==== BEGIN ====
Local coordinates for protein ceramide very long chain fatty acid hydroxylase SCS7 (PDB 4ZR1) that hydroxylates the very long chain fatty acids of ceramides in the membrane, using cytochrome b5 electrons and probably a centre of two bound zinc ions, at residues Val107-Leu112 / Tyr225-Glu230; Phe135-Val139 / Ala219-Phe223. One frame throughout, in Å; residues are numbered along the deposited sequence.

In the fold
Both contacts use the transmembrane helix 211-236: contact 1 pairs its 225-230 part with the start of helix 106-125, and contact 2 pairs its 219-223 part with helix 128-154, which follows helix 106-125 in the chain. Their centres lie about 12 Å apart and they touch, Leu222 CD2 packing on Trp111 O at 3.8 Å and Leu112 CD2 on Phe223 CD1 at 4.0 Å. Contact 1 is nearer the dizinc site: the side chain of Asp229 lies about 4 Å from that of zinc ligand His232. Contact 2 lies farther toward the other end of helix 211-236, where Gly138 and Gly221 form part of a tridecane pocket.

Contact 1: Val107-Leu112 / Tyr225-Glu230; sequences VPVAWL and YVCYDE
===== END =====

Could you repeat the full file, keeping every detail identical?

Local coordinates for protein ceramide very long chain fatty acid hydroxylase SCS7 (PDB 4ZR1) that hydroxylates the very long chain fatty acids of ceramides in the membrane, using cytochrome b5 electrons and probably a centre of two bound zinc ions, at residues Val107-Leu112 / Tyr225-Glu230; Phe135-Val139 / Ala219-Phe223. One frame throughout, in Å; residues are numbered along the deposited sequence.

In the fold
Both contacts use the transmembrane helix 211-236: contact 1 pairs its 225-230 part with the start of helix 106-125, and contact 2 pairs its 219-223 part with helix 128-154, which follows helix 106-125 in the chain. Their centres lie about 12 Å apart and they touch, Leu222 CD2 packing on Trp111 O at 3.8 Å and Leu112 CD2 on Phe223 CD1 at 4.0 Å. Contact 1 is nearer the dizinc site: the side chain of Asp229 lies about 4 Å from that of zinc ligand His232. Contact 2 lies farther toward the other end of helix 211-236, where Gly138 and Gly221 form part of a tridecane pocket.

Contact 1: Val107-Leu112 / Tyr225-Glu230; sequences VPVAWL and YVCYDE